With rising rates of economic activity came declining rates of unemployment. Preindustrial economies were economies with vast reserves of unemployed or marginally employed workers. As economic development occurred, more and more jobs were created. More and more workers were used to fill these jobs. As the demand for labor increased, the number of surplus unemployed workers decreased. Countries moved from a condition of labor surplus to a state of labor scarcity.

    

Labor scarcity is the number one factor promoting union strength. Union bargaining power comes from labor’s ability to win strikes. Unions win strikes when they can pull their workers off a jobsite and the employer lacks the capacity to find non-workers to do the job in their stead. If management can not find replacement workers, they have no option but to bargain with the union on the union’s terms. If management can find replacement workers, then the union has pulled its workers off of the jobsite for nothing. The striking workers lose their jobs to the replacement workers; the union loses big time. Everything depends on there being no extra workers who can replace the strikers. When the economy is sluggish and there are lots of unemployed workers, there are likely to be plenty of volunteers to replace any given set of strikers. Strikes in the first half of the nineteenth century often failed because of the availability of surplus workers. As the economy heated up, more and more of these extra workers were absorbed by other employers. When the employer was looking for unemployed workers to replace his strikers, he was not likely to find them. Rising industrialization provided greater and greater negotiating power for the working class.

 

Labor historians and other industrial relations professionals will recognize the previous analysis as being a vast oversimplification. They would note that high levels of worker skill can prevent employers from finding replacement workers. They would also note the role of government and community support for the strikers. All of this is true. However, the supply of surplus labor went down dramatically in the nineteenth and twentieth centuries. Skill levels remained much the same. Government support was on-again/off-again depending on the regime.

   

With bargaining power came institutional union power. With institutional union power came left wing political power. With left wing political power came labor governments that produced political programs for the working class. (An alternative road was for conservative governments facing a potential union threat to create political programs for the working class to insure future labor peace.)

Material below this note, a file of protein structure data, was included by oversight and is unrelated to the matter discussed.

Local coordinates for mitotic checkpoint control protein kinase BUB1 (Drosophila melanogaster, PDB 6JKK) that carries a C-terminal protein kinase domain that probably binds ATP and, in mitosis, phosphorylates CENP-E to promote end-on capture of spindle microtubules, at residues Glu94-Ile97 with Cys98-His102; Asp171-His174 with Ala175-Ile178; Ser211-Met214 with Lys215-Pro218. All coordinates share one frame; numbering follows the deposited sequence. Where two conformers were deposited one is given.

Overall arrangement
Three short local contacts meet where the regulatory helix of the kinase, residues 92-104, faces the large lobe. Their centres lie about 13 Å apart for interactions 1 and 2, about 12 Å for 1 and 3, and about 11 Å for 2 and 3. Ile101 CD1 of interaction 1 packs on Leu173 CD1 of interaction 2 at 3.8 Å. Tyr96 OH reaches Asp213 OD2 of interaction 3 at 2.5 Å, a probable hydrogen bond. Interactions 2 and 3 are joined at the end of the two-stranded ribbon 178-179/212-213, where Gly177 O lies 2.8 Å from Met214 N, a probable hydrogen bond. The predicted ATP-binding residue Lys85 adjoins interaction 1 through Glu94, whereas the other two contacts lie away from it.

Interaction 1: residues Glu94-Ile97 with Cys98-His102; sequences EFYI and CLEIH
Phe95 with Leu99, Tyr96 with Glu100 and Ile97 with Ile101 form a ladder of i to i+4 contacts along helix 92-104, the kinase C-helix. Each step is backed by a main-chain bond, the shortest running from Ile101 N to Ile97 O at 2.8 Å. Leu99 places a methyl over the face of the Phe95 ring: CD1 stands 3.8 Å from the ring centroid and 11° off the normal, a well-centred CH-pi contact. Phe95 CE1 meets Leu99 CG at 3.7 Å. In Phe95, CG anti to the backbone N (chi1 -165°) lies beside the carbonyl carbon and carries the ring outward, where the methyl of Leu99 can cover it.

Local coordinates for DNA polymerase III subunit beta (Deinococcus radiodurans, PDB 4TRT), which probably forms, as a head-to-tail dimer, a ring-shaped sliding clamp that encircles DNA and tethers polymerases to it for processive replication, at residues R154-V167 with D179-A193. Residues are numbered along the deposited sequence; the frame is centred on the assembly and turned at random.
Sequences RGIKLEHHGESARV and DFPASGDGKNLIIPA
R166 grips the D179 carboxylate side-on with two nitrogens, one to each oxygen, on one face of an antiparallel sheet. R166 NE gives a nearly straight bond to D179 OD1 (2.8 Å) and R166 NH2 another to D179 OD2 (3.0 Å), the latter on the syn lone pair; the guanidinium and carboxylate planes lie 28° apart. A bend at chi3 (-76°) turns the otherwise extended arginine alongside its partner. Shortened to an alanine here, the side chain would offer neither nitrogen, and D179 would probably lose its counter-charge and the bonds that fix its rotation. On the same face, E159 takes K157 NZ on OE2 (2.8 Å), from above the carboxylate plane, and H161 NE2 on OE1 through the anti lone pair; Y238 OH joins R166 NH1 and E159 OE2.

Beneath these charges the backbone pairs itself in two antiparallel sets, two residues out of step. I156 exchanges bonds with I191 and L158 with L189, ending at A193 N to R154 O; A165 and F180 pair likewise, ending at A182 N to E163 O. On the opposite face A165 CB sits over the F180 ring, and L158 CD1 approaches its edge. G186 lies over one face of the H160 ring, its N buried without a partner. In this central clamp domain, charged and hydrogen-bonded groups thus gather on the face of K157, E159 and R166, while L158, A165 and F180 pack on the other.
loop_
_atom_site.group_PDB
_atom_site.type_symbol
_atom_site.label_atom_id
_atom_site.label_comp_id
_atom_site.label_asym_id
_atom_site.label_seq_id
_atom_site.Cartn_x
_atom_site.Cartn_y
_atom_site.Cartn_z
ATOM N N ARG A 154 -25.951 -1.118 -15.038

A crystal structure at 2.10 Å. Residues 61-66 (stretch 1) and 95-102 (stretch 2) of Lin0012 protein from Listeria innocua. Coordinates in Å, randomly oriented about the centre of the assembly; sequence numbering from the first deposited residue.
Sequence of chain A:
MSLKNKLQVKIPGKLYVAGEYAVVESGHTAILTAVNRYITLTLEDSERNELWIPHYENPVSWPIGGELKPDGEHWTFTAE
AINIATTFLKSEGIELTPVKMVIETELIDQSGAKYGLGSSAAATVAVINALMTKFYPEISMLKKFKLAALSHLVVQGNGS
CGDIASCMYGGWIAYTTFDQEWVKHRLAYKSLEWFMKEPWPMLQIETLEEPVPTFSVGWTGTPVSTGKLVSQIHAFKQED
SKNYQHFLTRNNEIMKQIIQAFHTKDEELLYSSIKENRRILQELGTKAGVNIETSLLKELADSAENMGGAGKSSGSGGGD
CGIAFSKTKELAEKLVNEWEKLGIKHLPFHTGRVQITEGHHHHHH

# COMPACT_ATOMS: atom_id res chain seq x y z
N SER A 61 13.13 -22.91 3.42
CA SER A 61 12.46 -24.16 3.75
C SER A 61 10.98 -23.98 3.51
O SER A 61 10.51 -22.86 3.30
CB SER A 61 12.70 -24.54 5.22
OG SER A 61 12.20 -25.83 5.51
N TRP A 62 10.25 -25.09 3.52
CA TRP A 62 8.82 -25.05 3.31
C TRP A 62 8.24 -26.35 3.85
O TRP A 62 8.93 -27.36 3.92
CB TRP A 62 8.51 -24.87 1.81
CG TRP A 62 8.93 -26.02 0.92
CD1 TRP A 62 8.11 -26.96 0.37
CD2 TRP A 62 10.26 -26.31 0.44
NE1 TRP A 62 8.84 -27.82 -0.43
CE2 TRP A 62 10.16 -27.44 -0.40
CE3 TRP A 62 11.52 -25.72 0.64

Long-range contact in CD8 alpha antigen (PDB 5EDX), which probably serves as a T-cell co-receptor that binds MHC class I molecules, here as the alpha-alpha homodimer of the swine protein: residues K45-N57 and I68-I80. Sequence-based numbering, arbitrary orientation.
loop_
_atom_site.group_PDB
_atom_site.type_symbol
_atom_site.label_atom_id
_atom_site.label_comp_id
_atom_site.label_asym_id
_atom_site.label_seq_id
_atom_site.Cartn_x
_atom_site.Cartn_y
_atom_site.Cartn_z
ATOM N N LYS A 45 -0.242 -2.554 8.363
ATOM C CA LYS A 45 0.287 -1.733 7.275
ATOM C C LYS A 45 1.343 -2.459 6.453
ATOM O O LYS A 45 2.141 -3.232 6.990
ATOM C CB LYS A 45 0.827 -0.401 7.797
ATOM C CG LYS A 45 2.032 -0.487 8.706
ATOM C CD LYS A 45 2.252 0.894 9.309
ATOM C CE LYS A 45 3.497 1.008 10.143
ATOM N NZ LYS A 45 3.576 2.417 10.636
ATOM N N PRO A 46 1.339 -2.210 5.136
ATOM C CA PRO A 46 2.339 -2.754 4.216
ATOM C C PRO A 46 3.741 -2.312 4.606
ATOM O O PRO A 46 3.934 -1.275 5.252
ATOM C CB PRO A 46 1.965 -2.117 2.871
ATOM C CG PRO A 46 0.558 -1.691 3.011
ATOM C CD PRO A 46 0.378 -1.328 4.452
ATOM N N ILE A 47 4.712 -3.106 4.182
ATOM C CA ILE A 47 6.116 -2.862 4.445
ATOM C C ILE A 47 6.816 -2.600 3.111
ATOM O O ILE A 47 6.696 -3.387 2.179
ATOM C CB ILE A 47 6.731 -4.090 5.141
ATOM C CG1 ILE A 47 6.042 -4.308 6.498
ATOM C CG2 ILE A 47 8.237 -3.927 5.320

The end result – an unprecedented period of worker power and worker well being both from high union wages and from generous government benefits.

 

The Great Swing Right: Why Did Countries Become More Conservative 1980-2022?

    

The primary cause of the Great Swing Right was Globalization. There had always been extensive trade between the Global North and the Global South. However, manufacturing had traditionally been done in Europe and North America, while Latin America and Asia had been providers of raw materials to the more developed world.  The West’s relative lock on industrial manufacturing was broken in the 1970’s and 1980’s by three parallel developments:

  1. The emergence of the Japanese automobile industry as a global center of efficient production

  2. The emergence of South Korea as the first great center of off-shore manufacturing using cheap labor

  3. The expansion of the South Korean model to China which combined the South Korean cheap labor formula with the excellence in engineering associated with the Japanese.

These developments produced the phenomenon of global commodity chains in which products are designed in the wealthy nations of the Global North but actually produced in the Global South. Latin America had a passing period of being a center for global manufacture before it was overtaken by China. There is an open question of whether Sub-Saharan Africa will be able to outcompete China in the cheap labor sector.

The globalization of manufacture undercut the power of unions in wealthy nations. It was increasingly possible for firms in high-cost production centers in North America and Europe to outsource production to Asian competitors. Outsourcing eliminated the union advantage of labor scarcity. Workers may have been scarce in Upper State New York, or in Denmark. Labor was not scarce when the entire population of China was factored into the equation. Unions were now faced with the prospect that if they went on strike, their local factory could be closed and entire production lines could be moved to China. The ability of workers to win strikes tanked.